" A leading space means the text should be rendered verbatim
syn match   bookVerbatim      '^\s.*\w'

" double words are usually an error
syn match   bookDoubleWords   '\(\<\w\+\>\)\_s*\1\>'

hi def link bookDoubleWords   Error
hi def link bookOverusedWords Error
hi def link bookBadEOL        Error
hi def link bookVerbatim      Statement
hi def link bookPerldoc       Underlined
hi def link bookWarningOrNote PreProc
hi def link bookComment       PreProc " because they change the output slightly"

An a simple Perl program to reformat my text document for pasting into Word:

#!/usr/bin/env perl

use strict;
use warnings;
use v5.14;

my $file = shift or die "Usage: $0 text_file";
open my $fh, '<', $file or die "Cannot open ($file) for reading; $!";

my $text = '';
my @paragraph;
my $in_para = 0;

my $last_was_paragraph;
while (<$fh>) {
    if (/^#/) {
        next unless $_ = process_comment($_);
    }
    $in_para = /^\S/ && !/^\*/;
    if ( $in_para ) {
        chomp;
        s/\s*$//;
        push @paragraph => $_;
        next;
    }
    if ( @paragraph ) {
        my $paragraph = join " " => @paragraph;
        $text .= "$paragraph\n";
        @paragraph = ();
        $last_was_paragraph = 1;
    }
    else {
        $last_was_paragraph = 0;
    }
    s/^ //; # only remove one space
    next if /^\s*$/ && $last_was_paragraph;
    $text .= $_;
}

print $text;

sub process_comment {
    my $comment = shift;
    given ($comment) {
        return qq{type="note"\n"}    when /#\s*note/i;
        return qq{type="warning"\n"} when /#\s*warning/i;
    }
    return;
}

Also, when I submit a chapter, I need to have a bunch of sample programs ready for download, but OS X has an annoying habit of adding .DS_Store files to directories, so I've created this bash function to zip up the code directories:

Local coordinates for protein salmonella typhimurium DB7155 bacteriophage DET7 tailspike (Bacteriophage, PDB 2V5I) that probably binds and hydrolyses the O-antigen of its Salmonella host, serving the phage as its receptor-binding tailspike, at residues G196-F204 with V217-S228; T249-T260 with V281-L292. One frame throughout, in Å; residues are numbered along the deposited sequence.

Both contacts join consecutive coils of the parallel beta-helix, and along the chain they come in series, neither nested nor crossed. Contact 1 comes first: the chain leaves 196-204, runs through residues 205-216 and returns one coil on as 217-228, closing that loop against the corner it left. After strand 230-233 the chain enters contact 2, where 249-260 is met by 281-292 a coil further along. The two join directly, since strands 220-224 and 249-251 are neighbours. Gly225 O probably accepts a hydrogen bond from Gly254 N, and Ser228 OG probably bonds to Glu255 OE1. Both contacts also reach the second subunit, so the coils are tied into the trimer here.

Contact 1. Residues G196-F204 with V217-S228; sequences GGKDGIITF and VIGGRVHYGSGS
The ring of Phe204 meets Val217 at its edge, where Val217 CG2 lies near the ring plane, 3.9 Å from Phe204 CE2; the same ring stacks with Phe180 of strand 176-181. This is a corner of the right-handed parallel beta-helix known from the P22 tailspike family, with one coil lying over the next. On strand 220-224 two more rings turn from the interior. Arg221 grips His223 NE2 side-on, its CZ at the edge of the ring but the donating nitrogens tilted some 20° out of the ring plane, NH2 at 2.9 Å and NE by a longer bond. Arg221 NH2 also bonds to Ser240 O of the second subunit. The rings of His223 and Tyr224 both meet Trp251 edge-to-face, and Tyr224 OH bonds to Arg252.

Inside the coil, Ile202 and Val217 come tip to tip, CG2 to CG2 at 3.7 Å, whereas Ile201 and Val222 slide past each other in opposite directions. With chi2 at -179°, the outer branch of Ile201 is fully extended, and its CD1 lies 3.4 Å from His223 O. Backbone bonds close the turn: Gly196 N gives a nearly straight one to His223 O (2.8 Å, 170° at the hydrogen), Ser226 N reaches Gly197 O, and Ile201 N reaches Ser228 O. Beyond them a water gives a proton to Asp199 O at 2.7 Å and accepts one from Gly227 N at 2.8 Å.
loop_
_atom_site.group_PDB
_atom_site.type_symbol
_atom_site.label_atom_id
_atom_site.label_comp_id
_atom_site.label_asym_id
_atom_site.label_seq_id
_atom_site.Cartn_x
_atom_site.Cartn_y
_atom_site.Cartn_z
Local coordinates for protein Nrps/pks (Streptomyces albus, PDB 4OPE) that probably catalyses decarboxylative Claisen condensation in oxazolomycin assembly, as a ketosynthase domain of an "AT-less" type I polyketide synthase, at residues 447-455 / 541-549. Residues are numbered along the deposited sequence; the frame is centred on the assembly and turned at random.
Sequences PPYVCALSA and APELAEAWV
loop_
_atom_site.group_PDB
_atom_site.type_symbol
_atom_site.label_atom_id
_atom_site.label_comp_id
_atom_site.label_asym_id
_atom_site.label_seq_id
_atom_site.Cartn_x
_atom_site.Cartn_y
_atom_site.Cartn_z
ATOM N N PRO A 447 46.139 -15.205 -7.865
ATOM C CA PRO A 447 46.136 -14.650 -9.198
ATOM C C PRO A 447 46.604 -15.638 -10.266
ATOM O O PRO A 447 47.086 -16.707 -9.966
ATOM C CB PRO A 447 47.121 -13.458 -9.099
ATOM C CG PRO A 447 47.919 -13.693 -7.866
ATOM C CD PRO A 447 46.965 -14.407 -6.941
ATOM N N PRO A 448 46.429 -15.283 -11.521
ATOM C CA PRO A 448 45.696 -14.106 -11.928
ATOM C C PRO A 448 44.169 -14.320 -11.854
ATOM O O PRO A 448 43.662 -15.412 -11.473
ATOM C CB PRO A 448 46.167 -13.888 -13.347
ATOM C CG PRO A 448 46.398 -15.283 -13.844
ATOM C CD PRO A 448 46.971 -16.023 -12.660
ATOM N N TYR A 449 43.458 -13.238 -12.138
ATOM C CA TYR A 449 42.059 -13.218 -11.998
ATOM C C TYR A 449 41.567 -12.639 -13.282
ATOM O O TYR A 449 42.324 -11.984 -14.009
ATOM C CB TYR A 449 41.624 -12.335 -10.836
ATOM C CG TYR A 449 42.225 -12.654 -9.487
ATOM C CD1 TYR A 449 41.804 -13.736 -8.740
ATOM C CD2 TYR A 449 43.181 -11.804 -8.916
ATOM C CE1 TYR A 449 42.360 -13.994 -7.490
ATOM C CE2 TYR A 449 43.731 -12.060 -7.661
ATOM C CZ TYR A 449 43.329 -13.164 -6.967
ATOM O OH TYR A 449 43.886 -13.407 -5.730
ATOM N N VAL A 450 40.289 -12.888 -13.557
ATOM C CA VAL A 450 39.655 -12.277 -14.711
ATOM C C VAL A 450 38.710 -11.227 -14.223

function zipdir {                                                                                                                         
    name="${1%/}"                                                                                                                         
    zip -vr $name.zip $name -x "*.DS_Store"                                                                                               
}

All of these tools will evolve over time, but for now, they're saving me a lot of time.

2 Comments

I understand the you need to provide your publisher with a Word file, but I was wondering if you considered using PseudoPod.

I'm not pitching PseudoPod to you :), I've just recently started using it and I'm still figuring it out, just curious if you looked at it, and if yes and you ended up rejecting it, if you could explain why.

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About Ovid

user-pic Have Perl; Will Travel. Freelance Perl/Testing/Agile consultant. Photo by http://www.circle23.com/. Warning: that site is not safe for work. The photographer is a good friend of mine, though, and it's appropriate to credit his work.